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Harassment and threats against central government employees are common

Harassment and threats against employees are a widespread problem at many government agencies, according to the Swedish National Audit Office’s audit. Incidents are usually handled well, but small agencies need expanded support.

Two people are conversing, one seen from behind and the other from the front.

Photo: Björn Dahlgren

The Swedish National Audit Office (Swedish NAO) has audited how common harassment, threats and violence are against central government employees, and how the government agencies prevent and deal with such situations.

The audit shows that harassment and threats are very common. At large government agencies with frequent citizen contacts, such as the Swedish Public Employment Service, the Swedish Tax Agency and the Swedish Social Insurance Agency, there are incidents every week. The courts, the National Board for Consumer Complaints, the Enforcement Authority, the Swedish Prison and Probation Service, the National Board of Forensic Medicine, the Swedish Accident Investigation Board, and the Swedish Prosecution Authority are other government agencies that are affected to a large extent, as are the county administrative boards.

“Combating harassment, threats and violence is important in order to reduce the risk of employees’ performance of their duties being affected and to maintain trust in central government activities,” says Auditor General Helena Lindberg.

Threatening or unpleasant statements are the most common form of harassment, often via email, telephone or in physical meetings. Harassment via social media is also common. The perpetrator is often a querulant or a person in a financially vulnerable or otherwise fragile situation.

In some cases, harassment is systematic and takes place over a long period of time, and sometimes evolves into outright persecution. The perpetrator may identify the employee’s family or visit their home. Sometimes they make unfounded reports to police and social services. Occasionally, harassment and threats are perpetrated by criminals in an attempt to influence an authority’s decisions.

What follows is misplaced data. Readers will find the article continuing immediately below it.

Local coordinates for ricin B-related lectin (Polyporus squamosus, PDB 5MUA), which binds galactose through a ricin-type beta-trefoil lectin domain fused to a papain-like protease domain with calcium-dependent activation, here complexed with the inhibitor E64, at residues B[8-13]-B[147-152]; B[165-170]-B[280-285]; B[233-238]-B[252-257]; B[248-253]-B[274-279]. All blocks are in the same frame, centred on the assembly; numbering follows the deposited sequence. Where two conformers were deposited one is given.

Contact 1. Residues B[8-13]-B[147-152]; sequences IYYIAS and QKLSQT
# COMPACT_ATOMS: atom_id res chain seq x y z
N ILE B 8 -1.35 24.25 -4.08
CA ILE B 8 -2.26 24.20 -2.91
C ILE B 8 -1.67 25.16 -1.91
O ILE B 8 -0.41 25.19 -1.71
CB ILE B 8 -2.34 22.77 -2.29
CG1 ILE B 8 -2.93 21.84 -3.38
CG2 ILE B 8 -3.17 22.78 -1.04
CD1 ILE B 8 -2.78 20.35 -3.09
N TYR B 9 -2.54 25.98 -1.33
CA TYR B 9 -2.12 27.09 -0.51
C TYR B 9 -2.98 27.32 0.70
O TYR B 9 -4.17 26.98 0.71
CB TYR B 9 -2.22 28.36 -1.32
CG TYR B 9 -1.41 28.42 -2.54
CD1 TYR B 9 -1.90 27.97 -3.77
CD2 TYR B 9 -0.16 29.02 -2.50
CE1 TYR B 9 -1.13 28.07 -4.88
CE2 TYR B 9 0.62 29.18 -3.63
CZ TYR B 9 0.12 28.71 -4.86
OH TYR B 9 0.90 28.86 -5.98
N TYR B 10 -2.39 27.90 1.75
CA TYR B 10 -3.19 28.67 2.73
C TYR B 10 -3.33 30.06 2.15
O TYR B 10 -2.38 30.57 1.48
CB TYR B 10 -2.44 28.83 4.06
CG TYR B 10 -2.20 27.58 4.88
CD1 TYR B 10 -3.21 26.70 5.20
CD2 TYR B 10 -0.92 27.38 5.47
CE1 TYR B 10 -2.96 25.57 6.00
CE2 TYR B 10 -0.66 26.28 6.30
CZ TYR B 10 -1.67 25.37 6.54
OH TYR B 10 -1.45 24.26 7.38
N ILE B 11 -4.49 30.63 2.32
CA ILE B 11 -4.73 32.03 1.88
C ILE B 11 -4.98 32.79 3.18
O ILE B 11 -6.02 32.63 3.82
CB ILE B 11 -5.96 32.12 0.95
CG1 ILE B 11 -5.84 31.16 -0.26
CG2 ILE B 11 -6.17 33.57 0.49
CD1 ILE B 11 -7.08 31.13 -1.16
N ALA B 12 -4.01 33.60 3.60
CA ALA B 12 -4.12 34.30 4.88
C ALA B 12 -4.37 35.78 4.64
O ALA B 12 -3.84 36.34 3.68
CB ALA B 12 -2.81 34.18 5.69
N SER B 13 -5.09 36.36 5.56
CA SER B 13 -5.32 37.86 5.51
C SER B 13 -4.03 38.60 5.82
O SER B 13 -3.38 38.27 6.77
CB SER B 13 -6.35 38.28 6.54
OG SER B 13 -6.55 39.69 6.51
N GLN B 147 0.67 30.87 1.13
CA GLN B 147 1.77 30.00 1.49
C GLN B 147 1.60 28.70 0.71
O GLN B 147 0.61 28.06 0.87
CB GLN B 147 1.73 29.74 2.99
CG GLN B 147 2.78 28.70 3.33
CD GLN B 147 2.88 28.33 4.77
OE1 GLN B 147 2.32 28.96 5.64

The overall conclusion of the Swedish NAO is that the government agencies’ and the Government’s measures to prevent and deal with these incidents is effective in many respects. This applies, in particular, to agencies where employees run a high risk of exposure.

However, it is more challenging for small agencies and agencies that find themselves suddenly subjected to threats, harassment and violence following external changes. One example of this is the Public Health Agency of Sweden during the COVID-19 pandemic. Efforts are required in this area, according to the Swedish NAO.

“Government agencies that are not equipped for systematic prevention and that lack the resources to deal with urgent incidents need to have access to practical and tangible assistance. The available support is general and sweeping and has been difficult to apply,” says Johanna Köhlmark, Project Leader for the audit.

Recommendations in brief

The Swedish National Audit Office recommends that the Government tasks an appropriate government agency with the responsibility of establishing a function that can support agencies with practical advice and tools. The Government should consider whether the function should also offer support to municipalities and regions.

The Government should also consider changes to the legislation that enable agencies to reduce the vulnerability of individual decision-makers of administrators as needed, but without jeopardising citizens’ fundamental right to access information.

See the report for the full recommendations.

Press contact: Olle Castelius, phone: +46 8-5171 40 04.

Presskontakt: , telefon: 08-5171 42 06.

Updated: 07 March 2023

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